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BendtheBar 04-13-2011 10:45 AM

Training Programs
Last night I couldn't sleep so I was doing some reading, and came across a battle between Stronglifts and Starting Strength. It was a 30 page thread and fairly interesting.

Anyway, one of the questions rolling around in my head was this:

Would the average guy who "just" wants above average (good/respectable) size and strength:

A) Prefer a rigid system like Stronglifts and Starting Strength that provides results but little variety.

B) Prefer more flexibility and variety (like Wendler's or Dioggcrapp) - a system that equips them with the proper tools (progression and compounds), but allows them to tweek a bit to fit you needs.

Wendler's might not be the best example, but I think you get my point.

All things equal, being equipped with progression and compounds and the other necessary tools to succeed, do YOU prefer a rigid system like SS or SL, or a looser structure with more flexibility?

BendtheBar 04-13-2011 12:42 PM


LtL 04-13-2011 12:53 PM

I think it's down to the individual. Some people like routine down to doing the same exercises over and over. Others like more variety. I think a lot of how successful programmes are for people comes down to peoples' personality and how well it fits them in that respect rather than the programme per se.

The only caveat that I would put on that is experience. If you're a beginner lifter, the less exercise choices you have to make, the better. You don't have the requisite knowledge to construct a routine that is suitable for your needs so stick to the basics and progress slowly.


BendtheBar 04-13-2011 01:00 PM

Which do/did you prefer, then and now?

IronManlet 04-13-2011 01:09 PM

I've tried both, but I seem to make more progress when I can do some tweaking as I go while still adhering to certain constants like progression, exercise selection, etc.

LtL 04-13-2011 01:11 PM

For an absolute beginner, Starting Strength is best. Full stop.

My preference when getting started in serious strength training was 5/3/1 with guidance (having transferred from a BB style split, I like the larger number of exercises). I still think that is the best way to take someone from a low intermediate level, to a competitive level of RAW strength.

My preference right now is Westside. It is working a TREAT for me and the exercise rotation keeps things fresh. You do need a higher level of knowledge to make it work though.

I think that answers your question although I may have got carried away...


Mombow111 04-13-2011 01:19 PM

Use the generic routines as a model, experiment with them but keep the basic elements (never change more than one or 2 things per month I'd say). When you get tired of one, try another one that's radically different. Develop a repertoire of routines and gather knowledge about how your body responds along the way. Look for movements, rep schemes/ranges YOU enjoy doing primarily. A lot of people take exercises that completely obliterate their muscles, I prefer movements that my body is naturally good at and that leave me capable of important daily tasks such as walking, bending over etc. .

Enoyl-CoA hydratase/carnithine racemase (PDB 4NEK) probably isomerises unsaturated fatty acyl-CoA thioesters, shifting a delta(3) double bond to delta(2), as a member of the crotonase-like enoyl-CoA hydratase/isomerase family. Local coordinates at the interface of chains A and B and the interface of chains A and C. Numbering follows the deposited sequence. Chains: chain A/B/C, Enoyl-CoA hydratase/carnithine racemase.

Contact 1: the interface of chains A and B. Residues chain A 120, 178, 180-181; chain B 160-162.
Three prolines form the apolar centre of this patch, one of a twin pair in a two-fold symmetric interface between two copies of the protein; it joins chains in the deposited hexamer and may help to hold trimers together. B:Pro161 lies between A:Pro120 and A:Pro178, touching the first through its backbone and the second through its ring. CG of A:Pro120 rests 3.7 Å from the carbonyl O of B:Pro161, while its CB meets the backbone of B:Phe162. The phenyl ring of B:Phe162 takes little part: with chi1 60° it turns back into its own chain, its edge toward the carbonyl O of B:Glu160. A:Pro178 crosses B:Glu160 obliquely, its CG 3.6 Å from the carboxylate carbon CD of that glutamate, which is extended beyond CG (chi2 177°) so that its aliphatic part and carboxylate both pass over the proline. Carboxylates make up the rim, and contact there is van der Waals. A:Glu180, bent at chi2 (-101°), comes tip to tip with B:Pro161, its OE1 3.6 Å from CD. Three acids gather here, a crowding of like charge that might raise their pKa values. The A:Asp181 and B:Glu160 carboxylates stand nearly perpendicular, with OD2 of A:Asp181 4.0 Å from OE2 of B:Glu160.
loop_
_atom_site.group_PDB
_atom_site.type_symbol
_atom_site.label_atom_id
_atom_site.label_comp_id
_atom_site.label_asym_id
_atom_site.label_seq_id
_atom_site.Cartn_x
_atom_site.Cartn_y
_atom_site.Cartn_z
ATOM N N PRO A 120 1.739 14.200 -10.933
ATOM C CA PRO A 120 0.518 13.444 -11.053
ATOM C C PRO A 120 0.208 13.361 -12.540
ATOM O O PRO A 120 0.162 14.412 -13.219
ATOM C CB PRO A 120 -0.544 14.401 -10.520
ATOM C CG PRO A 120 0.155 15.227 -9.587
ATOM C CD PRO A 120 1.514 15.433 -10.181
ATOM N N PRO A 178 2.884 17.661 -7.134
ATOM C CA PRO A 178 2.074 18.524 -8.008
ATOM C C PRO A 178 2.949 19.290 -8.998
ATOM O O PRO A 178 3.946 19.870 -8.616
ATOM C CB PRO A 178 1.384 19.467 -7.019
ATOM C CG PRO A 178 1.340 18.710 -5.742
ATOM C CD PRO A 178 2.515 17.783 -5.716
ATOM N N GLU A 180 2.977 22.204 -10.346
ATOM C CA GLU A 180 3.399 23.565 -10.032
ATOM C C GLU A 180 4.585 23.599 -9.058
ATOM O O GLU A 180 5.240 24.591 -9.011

Ever since I got back to lifting around christmas I've been doing a push/pull/squat variation essentially (though it's more a push/pull, pull/squat, push/squat) and have slowly permutated from a 8x3 to a 5x5 to pretty much chaos and pain ranges now. I love it because I can choose from 5-10 heavy compound exercises, finish my 2-3 major exercises quickly (I find I recover much more quicker from a set of 3 than a set of 8), and still have time to do whatever else I want to do in the gym that day. The routine I follow might seem loose, but it offers enough latitude than I could go to the gym sore as hell and still have a great/enjoyable workout.

BendtheBar 04-13-2011 01:25 PM

I guess for those just tuning in, my question is...

Do you like choice and flexibility, or do you like "this is the template, do it."

MC 04-13-2011 02:06 PM

I think that for the average person who wanted to big a bit bigger and stronger and who may not (at first) have a lot of understanding of exercise selection and placement, a program like SS would be idealI think too much choice early on coudl lead to people eliminating or substituting exercises neddlessly (I cartainly would have been guilty of this)

The problem though, is that most things (magazines, larger internet sites) readily visible to novices make programs like SS invisible or appear overly complicated.

Magazines prefer to sell the "look like QB Drew Brees" workout in a poster style format.

This confused me for a long time.

Chillen 04-13-2011 02:19 PM


Originally Posted by BendtheBar (Post 128980)
I guess for those just tuning in, my question is...

Do you like choice and flexibility, or do you like "this is the template, do it."

Personally, I like choice and flexibility. With one exception. I do run one templated structure for weight training depletion workouts as structured by Lyle Mcdonald when BF is low, but history (bodily feedback) has taught me I do not have to have Carbohydrates as low as he specifies and thus modify it accordingly.

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